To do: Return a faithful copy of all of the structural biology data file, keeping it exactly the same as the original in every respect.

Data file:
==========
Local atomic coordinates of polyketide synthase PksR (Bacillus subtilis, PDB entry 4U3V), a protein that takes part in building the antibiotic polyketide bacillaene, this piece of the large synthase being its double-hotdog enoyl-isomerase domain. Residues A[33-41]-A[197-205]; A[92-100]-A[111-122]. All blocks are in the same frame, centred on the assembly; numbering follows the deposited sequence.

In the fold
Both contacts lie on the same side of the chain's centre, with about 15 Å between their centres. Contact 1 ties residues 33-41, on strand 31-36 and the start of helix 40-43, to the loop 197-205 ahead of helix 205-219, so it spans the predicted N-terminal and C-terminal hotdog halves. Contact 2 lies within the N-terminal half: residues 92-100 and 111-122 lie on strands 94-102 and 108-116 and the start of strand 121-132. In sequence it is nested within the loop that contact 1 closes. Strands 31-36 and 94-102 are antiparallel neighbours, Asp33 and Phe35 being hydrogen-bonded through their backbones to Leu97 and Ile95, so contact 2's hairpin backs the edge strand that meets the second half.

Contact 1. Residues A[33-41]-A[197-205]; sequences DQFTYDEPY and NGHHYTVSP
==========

Local atomic coordinates of polyketide synthase PksR (Bacillus subtilis, PDB entry 4U3V), a protein that takes part in building the antibiotic polyketide bacillaene, this piece of the large synthase being its double-hotdog enoyl-isomerase domain. Residues A[33-41]-A[197-205]; A[92-100]-A[111-122]. All blocks are in the same frame, centred on the assembly; numbering follows the deposited sequence.

In the fold
Both contacts lie on the same side of the chain's centre, with about 15 Å between their centres. Contact 1 ties residues 33-41, on strand 31-36 and the start of helix 40-43, to the loop 197-205 ahead of helix 205-219, so it spans the predicted N-terminal and C-terminal hotdog halves. Contact 2 lies within the N-terminal half: residues 92-100 and 111-122 lie on strands 94-102 and 108-116 and the start of strand 121-132. In sequence it is nested within the loop that contact 1 closes. Strands 31-36 and 94-102 are antiparallel neighbours, Asp33 and Phe35 being hydrogen-bonded through their backbones to Leu97 and Ile95, so contact 2's hairpin backs the edge strand that meets the second half.

Contact 1. Residues A[33-41]-A[197-205]; sequences DQFTYDEPY and NGHHYTVSP